For the past couple of months, I’ve been offering free feedback to any of my fellow Medium writers who are looking for ways to grow on the platform.
I might not be the top of the top writers here, but after two and a half years of blogging on Medium, I’ve learned a lot about the platform — mostly from making my own mistakes! I’d like to use what I’ve learned to help newer writers avoid these same pitfalls.
While looking at profiles, it’s no surprise that I’ve seen a few mistakes repeated frequently among new writers. Below, I’ve listed the most common three. If you’re a new writer, chances are you’ve been making at least of one these mistakes without ever thinking twice about it:
The single most common mistake that I’ve noticed is using photos without proper attribution. Doing this makes your articles ineligible for curation, which seriously limits your readership. It can also violate the license for certain images.
Every photo that you use on Medium should be one that you have a legal right to use, and it should include proper attribution (a statement in the caption about who took the photo.)
The easiest way to check both these boxes at once is to use Medium’s built in image search. When you’re writing an article, start a new line and click the plus sign that appears. Then click the magnifying glass to open a search bar.
From this search bar, you can easily access Unsplash’s catalog of completely free images. Search for any topic you want, click the image you like best, and it will automatically be added to your article with proper attribution.
If you’d prefer to use images from elsewhere, make sure that they are in public domain or have a license that allows you to use them. Creative Commons is the most popular free license. You can also purchase the rights to some photos, but this isn’t really necessary to do well on Medium.
Finally, if you use a photo that you took yourself, you still have to provide credit. Simply write “Photo by the author” in the caption.
Another common mistake is to write titles that are far too vague. Most of the new writers I’ve looked at have written great articles, but the titles tend to lag behind.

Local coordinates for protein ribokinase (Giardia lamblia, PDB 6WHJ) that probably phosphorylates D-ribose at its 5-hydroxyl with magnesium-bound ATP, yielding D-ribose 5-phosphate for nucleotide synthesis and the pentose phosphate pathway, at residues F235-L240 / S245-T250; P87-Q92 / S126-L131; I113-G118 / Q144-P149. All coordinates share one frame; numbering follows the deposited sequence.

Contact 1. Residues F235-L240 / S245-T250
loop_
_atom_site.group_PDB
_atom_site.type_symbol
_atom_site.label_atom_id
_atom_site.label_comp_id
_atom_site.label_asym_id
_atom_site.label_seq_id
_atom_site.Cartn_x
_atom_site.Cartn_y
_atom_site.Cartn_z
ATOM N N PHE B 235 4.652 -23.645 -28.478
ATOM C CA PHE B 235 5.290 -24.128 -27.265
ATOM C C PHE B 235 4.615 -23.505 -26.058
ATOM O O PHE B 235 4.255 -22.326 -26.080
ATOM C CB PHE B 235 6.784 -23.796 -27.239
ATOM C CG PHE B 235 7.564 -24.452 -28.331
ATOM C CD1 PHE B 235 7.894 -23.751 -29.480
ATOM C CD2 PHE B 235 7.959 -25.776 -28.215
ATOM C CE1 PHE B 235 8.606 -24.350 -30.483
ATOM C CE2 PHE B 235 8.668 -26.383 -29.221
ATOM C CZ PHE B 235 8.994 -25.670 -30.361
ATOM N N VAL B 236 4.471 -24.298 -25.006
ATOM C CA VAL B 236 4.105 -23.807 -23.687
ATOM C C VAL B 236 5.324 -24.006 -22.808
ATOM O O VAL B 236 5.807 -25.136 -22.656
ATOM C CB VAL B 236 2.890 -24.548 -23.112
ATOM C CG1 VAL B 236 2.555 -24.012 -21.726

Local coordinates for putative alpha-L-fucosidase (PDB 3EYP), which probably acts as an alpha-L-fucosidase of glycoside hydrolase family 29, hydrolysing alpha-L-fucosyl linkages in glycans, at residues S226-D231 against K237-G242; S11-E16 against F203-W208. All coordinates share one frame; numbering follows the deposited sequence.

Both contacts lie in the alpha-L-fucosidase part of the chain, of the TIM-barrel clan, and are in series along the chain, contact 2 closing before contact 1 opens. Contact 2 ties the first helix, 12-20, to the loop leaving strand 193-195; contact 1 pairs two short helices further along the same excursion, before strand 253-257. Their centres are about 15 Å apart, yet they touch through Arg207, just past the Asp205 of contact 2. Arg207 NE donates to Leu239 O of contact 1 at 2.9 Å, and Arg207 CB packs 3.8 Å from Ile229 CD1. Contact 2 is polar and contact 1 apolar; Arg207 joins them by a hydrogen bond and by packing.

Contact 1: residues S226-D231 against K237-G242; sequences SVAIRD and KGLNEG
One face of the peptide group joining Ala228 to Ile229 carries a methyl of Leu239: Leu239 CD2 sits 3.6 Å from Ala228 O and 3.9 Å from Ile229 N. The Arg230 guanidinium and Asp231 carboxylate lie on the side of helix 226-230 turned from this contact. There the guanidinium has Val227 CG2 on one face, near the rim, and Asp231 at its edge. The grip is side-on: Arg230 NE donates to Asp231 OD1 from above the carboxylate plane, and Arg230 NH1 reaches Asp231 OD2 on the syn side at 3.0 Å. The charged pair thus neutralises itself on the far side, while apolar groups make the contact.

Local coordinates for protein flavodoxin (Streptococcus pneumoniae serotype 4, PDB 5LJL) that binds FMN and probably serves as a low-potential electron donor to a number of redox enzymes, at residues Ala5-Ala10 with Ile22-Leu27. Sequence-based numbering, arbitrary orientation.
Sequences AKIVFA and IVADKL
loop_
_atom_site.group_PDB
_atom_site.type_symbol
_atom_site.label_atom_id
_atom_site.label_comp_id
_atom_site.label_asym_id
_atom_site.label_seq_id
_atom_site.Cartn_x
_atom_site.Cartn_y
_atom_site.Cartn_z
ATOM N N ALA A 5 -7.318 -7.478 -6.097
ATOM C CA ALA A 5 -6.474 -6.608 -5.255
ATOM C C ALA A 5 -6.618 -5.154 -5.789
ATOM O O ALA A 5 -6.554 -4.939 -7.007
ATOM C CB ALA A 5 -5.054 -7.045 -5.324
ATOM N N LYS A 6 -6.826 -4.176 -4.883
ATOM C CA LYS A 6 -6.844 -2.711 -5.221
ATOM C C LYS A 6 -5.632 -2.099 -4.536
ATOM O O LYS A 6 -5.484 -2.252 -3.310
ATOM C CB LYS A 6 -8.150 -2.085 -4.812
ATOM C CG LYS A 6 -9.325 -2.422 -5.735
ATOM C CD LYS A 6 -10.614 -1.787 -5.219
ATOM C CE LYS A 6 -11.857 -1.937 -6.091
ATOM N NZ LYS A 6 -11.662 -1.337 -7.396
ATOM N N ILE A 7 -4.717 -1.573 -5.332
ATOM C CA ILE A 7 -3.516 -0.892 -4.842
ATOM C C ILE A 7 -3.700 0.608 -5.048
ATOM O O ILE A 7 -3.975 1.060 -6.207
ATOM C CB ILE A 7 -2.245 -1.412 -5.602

A good title should give the reader a clear indication of what the article will be about. Don’t be afraid to be over-the-top obvious about it.
One strategy that I use to write titles is to think of questions that people might search for on Google or in the Medium search bar. This makes sure that my title is conveying the content of my article in a clear way.
Try to think about your title from a reader’s point of view. Most of your potential readers won’t recognize your name or have read any of your other articles. The title is the only thing you have to draw them in. What can you write to make the reader click your article instead of the ones surrounding it?
Not Using Publications
The final major mistake that many new writers make is to overlook publications. Medium is full of user-run publications, many of which accept submissions from completely new writers.
The advantage of being in a publication is that it can potentially put your article in front of anyone who follows that publication. For new writers, who don’t have many people following their profiles, this is an easy way to greatly increase your readership.
Medium publications typically don’t pay you, but you can still make money through the partner program for articles in a publication. In fact, you’re likely to make a little more money than usual since you’ll be getting more readers.
The actual number of additional readers you get can vary wildly. Sometimes it will be just one or two more, other times it could be thousands.
To get started with publications, simply browse Medium for articles about the same topic as your own. See which publications those articles are in, and then check the publication home page for details about how to submit. Each publication has its own submission process.
When I was first starting on Medium, I was a bit intimidated by the entire publication-submission process, but the truth is that there’s nothing to worry about. It’s all very low stakes, because if a publication rejects you, you can simply publish the article like normal, or even submit it to another publication.